We couldn’t access WiFi and my SIM card didn’t have internet access, so we went out into the carpark to see if there were any taxi drivers there. The local tout for the restaurant helped us out and introduced us to Ali. Ali agreed to take us back to the hotel for £25, and on the way quizzed us on where else we were going and for how long.

He suggested that he could take us to each of the spots on our itinerary. I was wary, and agreed only for him to take us to the Dead Sea the following day, and on to Petra after that. I was worried that he would charge far more than what Uber said the route should cost. I knew that he would be less than what a taxi organised by the hotels would cost, because they would be adding their cut!

Back at the hotel I checked with Uber what the costs between each of the stops should be and found that Ali’s quotes were very competitive. I also checked him out on social media to find references on him on TripAdvisor – all of them complimentary. I began to feel a little more comfortable about our new best friend!

We had a late lunch and enjoyed the pool and Jacuzzi in the hotel, before dinner and bed.

Dead Sea

Ali picked us up at the appointed time and took us to the hotel on the shores of the Dead Sea. Apart from a brief pause while sheep crossed the road (reminding us of country roads in New Zealand), and a mask checkpoint, the trip was non descript.

Our access to the Dead Sea was all through the hotel we stayed at – the Movenpick Resort & Spa Dead Sea, and we didn’t end up leaving the resort the whole time that we were there.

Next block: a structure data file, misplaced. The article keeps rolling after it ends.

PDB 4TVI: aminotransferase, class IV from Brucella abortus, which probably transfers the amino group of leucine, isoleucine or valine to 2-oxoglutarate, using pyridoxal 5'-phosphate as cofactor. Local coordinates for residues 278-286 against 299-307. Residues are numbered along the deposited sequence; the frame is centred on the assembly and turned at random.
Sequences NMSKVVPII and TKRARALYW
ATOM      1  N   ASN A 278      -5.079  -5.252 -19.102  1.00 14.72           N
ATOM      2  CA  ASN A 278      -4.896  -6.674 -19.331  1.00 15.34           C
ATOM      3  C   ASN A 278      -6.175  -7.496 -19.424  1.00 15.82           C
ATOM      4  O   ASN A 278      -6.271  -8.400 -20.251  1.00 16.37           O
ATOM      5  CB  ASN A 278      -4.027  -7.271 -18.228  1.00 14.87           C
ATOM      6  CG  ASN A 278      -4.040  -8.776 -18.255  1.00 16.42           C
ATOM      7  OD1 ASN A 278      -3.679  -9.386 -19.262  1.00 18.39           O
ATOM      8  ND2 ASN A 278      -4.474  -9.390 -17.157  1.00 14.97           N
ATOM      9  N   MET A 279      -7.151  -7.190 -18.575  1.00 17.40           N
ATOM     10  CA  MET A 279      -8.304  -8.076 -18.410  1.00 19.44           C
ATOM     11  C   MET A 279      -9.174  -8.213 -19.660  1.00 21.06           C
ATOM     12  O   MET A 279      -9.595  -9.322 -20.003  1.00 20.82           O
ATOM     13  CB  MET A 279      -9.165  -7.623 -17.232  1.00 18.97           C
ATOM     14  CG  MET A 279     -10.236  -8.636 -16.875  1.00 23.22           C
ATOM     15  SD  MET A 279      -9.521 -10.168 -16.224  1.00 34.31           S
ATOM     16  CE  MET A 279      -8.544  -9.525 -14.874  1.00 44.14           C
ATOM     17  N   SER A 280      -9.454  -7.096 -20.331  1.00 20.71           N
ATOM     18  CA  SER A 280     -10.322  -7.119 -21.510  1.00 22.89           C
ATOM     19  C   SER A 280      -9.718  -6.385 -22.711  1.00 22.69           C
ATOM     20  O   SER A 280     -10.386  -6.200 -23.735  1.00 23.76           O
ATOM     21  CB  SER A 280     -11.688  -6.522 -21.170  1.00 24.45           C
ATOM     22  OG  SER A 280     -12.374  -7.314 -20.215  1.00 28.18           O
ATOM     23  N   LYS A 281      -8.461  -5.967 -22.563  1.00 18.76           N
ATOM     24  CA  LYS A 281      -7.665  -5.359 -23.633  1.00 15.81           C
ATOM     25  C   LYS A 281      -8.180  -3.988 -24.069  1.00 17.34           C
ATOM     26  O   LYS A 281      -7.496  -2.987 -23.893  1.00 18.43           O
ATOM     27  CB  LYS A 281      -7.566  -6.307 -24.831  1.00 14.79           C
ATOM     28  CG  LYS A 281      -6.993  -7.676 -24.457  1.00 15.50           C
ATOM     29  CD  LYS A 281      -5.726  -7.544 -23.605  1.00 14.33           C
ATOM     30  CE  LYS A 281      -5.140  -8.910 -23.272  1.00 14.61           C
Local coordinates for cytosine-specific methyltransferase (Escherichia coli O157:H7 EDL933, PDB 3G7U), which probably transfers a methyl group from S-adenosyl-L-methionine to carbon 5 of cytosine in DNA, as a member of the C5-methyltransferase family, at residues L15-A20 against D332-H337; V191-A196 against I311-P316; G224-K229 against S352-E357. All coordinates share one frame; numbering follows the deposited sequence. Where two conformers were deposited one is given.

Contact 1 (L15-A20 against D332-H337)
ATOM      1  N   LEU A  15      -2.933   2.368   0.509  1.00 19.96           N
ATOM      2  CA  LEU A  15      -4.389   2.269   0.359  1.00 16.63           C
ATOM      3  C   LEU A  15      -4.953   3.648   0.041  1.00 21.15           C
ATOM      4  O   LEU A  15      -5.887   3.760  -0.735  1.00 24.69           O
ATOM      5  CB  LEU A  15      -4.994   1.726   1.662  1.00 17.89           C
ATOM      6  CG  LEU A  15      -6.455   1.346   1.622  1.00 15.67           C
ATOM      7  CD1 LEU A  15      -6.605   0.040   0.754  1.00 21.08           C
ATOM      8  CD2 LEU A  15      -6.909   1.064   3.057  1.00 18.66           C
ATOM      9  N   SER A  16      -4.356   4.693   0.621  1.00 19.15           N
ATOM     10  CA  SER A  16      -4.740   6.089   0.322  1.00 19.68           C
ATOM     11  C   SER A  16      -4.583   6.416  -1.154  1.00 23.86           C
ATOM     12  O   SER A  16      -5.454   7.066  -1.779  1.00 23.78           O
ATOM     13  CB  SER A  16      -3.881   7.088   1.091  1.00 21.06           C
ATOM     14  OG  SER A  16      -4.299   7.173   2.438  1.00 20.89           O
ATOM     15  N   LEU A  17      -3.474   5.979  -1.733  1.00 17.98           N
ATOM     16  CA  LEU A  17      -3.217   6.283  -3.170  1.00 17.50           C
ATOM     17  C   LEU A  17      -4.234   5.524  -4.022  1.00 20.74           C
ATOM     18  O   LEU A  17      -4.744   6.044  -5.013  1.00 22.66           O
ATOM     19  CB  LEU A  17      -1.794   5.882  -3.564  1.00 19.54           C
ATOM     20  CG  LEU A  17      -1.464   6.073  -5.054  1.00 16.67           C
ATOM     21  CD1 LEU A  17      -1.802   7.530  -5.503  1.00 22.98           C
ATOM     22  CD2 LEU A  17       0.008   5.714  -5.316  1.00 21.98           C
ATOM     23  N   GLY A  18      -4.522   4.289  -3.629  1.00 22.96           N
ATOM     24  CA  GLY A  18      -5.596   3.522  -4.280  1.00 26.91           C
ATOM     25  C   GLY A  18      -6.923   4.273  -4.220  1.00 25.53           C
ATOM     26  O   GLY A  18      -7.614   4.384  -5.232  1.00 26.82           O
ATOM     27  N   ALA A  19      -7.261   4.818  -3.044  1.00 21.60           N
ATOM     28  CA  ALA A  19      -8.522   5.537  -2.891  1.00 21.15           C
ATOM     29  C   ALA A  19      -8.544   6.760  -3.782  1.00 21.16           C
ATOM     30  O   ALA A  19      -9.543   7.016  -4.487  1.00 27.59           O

When we left the Dead Sea, we headed south along the coast and then cut drastically to the east, ascending the mountains very steeply. Ali proudly told us that not many people came this way, and judging from the goats on the road and the sheer drops from the side of the road, I can’t say that I blame them. Great views admittedly!

We arrived at Petra and stayed directly opposite the entrance to the complex in the Movenpick Resort Petra. This was my second time staying at the hotel, the first time was in summer, so a totally different experience. I hoped that this visit to Petra would be better than last time.

It was Ange’s first time at Petra, so I wanted to make sure she had the full on “reveal” experience by walking through the Siq to let the Treasury have its full impact. I think she enjoyed it.

After walking all the way down to the restaurant, we took a camel back to the Treasury as our legs were tired and I managed to get us a good price.

We had to walk the rest of the way out of Petra. The next day we got up early and took the golf cart as far as the Treasury before walking back to the restaurant for the steps to the Monastery.

Now the last time I had come to Petra I was maybe 15kg (30lbs) lighter, so I thought it might be a little harder going up the steps. But I had also had two years of sitting around not doing any exercise, so the ascent dang near killed me!